Eastern Mediterranean Health Journal | Past issues | Volume 23, 2017 | Volume 23, issue 8 | Quality of life among postmenopausal women in rural Minia, Egypt

Quality of life among postmenopausal women in rural Minia, Egypt

Print PDF

PDF version

Nashwa N. Kamal 1 and Amany E. Seedhom 1

جودة الحياة في صفوف النساء بعد انقطاع الطمث في المناطق الريفية بمحافظة المنيا، مصر

نشوى كمال، أماني سيدهم

الخلاصة: هدفت هذه الدراسة إلى الوقوف على انتشار أعراض انقطاع الطمث وحدتها وأثرها على جودة حياة النساء بعد انقطاع الطمث في المناطق الريفية بمحافظة المنيا. وأجريت دراسة مقطعية شملت 1100 امرأة في المرحلة العمرية 45- 60اختيرت ضمن عينة عشوائية متعددة المراحل. واستُخدم مقياس تصنيف انقطاع الطمث لتقييم أعراض انقطاع الطمث. وكان متوسط العمر عند انقطاع الطمث 48.9 سنة (بانحراف معياري مقداره 4). وجاءت أكثر الأعراض شيوعاً ألم المفاصل والعضلات (821 %)، والإرهاق البدني والنفسي (69.6 %) والهبّات الساخنة والتعرق (49.2 %). وبلغت متوسط الدرجة للأعراض الجسدية على مقياس تصنيف انقطاع الطمث 4.12 (بانحراف معياري مقداره 2.22)، وبلغت درجة الأعراض النفسية 2.86 (بانحراف معياري مقداره 2.50)، في حين جاءت درجة الأعراض البولية التناسلية 1.13 (بانحراف معياري مقداره 1.04). ودلّت درجة مقياس تصنيف انقطاع الطمث على أن الأعراض كانت متوسطة الحدة [9.11 (بانحراف معياري مقداره 5.76)]. وظهر ارتباط ذو دلالة للتعليم والوضع العائلي والوظيفة والتكافؤ وفترة انقطاع الطمث بالدرجة المسجلة على مقياس تصنيف انقطاع الطمث. وينبغي للعاملين في مجال الرعاية الصحية الأولية في المناطق الريفية الوعي بهذه المرحلة الحرجة في حياة النساء لمساعدتهن على التعامل مع الأعراض التي يمكن أن تؤثر على جودة حياتهن.

ABSTRACT This study aimed to determine the prevalence and severity of menopausal symptoms and their effect on the quality of life of postmenopausal women in rural Minia. A cross-sectional study was conducted among 1 100 postmenopausal women aged 45–60 years selected by multistage random sampling. The menopause rating scale (MRS) was used to assess the menopausal symptoms. The mean age at menopause was 48.9 (SD 4) years. The most frequent symptoms were joint and muscle pain (82.1%), physical and mental exhaustion (69.6%) and hot flushes and sweating (49.2%). The mean MRS somatic score was 4.12 (SD 2.22), the psychological score was 2.86 (SD 2.50) and urogenital score was 2.13 (SD 1.04). The total MRS score indicated that the symptoms were of moderate severity [9.11 (SD 5.76)]. Education, marital status, occupation, parity and postmenopausal duration were significantly associated with MRS score. Rural primary health care workers should be aware of this critical stage of life in women to help women deal with symptoms that may affect their quality of life.

Qualité de vie parmi les femmes ménopausées dans les zones rurales du gouvernorat de Minya (Égypte)

RÉSUMÉ La présente étude avait pour objectif de déterminer la prévalence et la sévérité des symptômes de la ménopause ainsi que leur impact sur la qualité de vie des femmes ménopausées dans les zones rurales du gouvernorat de Minya. Une étude transversale a été menée auprès de 1100 femmes ménopausées âgées de 45 à 60 ans sélectionnées par échantillonnage aléatoire à plusieurs degrés. L’échelle MRS (menopause rating scale) a été utilisée pour évaluer les symptômes de la ménopause. L’âge moyen à la ménopause était 48,9 ans (ET 4) . Les symptômes les plus fréquents étaient les douleurs articulaires et musculaires (82,1 %), l’épuisement physique et mental (69,6 %) ainsi que les bouffées de chaleur et la transpiration (49,2 %). Le score moyen de l’échelle MRS au niveau somatique était de 4,12 (ET 2,22) tandis qu’au niveau psychologique, il était de 2,86 (ET 2,50) et au niveau urogénital, de 2,13 (ET 1,04). Le score total indiquait une sévérité modérée des symptômes [9,11 (ET 5,76)]. L’éducation, la situation matrimoniale, l’emploi, la parité et la durée postménopause étaient significativement associés au score de l’échelle MRS. Les agents de soins de santé primaires ruraux doivent être conscients de cette étape critique de la vie des femmes afin de les aider à gérer les symptômes qui peuvent affecter la qualité de leur vie.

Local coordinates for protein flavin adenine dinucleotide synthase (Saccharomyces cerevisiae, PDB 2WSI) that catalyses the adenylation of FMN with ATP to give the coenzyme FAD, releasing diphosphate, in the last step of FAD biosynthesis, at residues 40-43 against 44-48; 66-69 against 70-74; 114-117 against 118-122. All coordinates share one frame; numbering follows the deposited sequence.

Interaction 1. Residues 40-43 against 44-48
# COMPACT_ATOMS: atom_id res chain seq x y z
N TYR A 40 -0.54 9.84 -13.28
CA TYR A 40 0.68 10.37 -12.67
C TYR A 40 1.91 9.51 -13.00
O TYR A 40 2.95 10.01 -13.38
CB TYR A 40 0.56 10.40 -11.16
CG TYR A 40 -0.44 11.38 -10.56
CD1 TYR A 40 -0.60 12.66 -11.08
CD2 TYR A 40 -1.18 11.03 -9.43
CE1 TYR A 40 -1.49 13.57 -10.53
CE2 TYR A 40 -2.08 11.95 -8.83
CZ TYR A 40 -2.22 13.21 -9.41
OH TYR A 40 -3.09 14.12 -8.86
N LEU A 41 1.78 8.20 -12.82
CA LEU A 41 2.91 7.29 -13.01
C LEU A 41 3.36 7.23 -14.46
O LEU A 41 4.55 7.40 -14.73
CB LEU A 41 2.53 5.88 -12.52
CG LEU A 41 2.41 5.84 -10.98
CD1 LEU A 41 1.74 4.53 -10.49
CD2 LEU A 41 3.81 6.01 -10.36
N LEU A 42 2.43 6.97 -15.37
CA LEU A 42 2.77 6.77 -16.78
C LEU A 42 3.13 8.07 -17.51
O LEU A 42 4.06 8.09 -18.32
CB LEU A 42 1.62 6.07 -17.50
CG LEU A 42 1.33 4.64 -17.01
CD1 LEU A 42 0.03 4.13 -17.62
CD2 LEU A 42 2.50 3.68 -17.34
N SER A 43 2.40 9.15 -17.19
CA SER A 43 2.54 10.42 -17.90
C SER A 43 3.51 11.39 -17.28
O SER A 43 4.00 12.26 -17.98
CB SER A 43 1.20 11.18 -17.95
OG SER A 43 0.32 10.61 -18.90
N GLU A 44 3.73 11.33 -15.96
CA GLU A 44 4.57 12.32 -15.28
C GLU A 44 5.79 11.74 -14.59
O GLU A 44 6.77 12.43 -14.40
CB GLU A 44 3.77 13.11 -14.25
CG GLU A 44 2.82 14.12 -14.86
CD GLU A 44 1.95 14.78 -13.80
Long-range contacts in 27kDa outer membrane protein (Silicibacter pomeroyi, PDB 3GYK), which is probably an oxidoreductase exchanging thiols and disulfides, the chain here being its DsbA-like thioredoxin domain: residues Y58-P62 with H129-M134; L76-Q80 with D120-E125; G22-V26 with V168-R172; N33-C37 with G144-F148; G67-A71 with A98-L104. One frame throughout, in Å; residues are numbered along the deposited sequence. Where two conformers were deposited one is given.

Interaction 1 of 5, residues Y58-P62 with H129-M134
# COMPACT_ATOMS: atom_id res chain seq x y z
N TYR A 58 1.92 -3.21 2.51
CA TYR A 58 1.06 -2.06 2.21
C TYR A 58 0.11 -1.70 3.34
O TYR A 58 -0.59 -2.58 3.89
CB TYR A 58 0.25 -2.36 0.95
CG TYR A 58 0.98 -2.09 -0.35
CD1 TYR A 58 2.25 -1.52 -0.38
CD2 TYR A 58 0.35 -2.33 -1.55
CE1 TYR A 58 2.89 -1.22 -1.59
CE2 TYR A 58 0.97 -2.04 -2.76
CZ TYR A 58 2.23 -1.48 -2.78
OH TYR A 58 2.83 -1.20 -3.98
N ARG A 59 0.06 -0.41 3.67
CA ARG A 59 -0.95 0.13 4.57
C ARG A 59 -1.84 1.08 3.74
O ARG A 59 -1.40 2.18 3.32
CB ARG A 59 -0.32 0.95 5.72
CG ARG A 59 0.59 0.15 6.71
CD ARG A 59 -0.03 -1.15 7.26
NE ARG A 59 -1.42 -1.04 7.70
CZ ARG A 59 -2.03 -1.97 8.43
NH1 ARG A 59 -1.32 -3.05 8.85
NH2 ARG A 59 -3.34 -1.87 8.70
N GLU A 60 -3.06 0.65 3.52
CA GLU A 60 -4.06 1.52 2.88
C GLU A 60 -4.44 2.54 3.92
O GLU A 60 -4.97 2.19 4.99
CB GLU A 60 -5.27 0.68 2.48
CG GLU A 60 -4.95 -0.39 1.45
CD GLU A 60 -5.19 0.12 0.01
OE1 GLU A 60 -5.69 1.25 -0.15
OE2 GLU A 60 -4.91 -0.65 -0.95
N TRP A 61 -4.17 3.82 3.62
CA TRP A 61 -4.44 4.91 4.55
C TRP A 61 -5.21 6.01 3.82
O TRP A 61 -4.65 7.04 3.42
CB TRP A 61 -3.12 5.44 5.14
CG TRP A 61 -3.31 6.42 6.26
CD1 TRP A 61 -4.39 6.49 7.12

1Department of Public Health, Faculty of Medicine, Minia University, Minia, Egypt (Correspondence to: Nashwa N. Kamal: This e-mail address is being protected from spambots. You need JavaScript enabled to view it ).

Received: 23/12/15; accepted: 28/11/16


Today, women can spend over one third of their life in the postmenopausal period. Women may experience compromised physical well-being during menopause and climacteric symptoms, such as vaginal dryness, hot flushes, sweats, and emotional changes (irritability, anxiety, mood changes, lack of concentration, difficulty with memory and insomnia).

Many factors can affect the experience of menopausal symptoms, including sociodemographic characteristics, cultural, psychosocial and lifestyle factors (1,2). There is a considerable variation in the reporting of menopausal symptoms by women across the world. In Latin America, the most reported symptoms include hot flushes (68.9%) followed by sleep disturbances (68.4%) (3). In Australia, menopause was associated mostly with hot flushes, followed by night sweats (4). In Nigeria, joint and muscular discomfort were the most commonly reported symptom (59%) (5). In Egypt, one study found the most common symptoms were fatigue followed by headache (6). Another study in Egypt reported that the most prevalent postmenopausal symptoms were joint pain (90.3%), sleep problems (84.0%) and physical and mental exhaustion (80.0%) (7). Women from countries in East and South-east Asia reported joint and muscle pain as the most frequent complaint (8,9).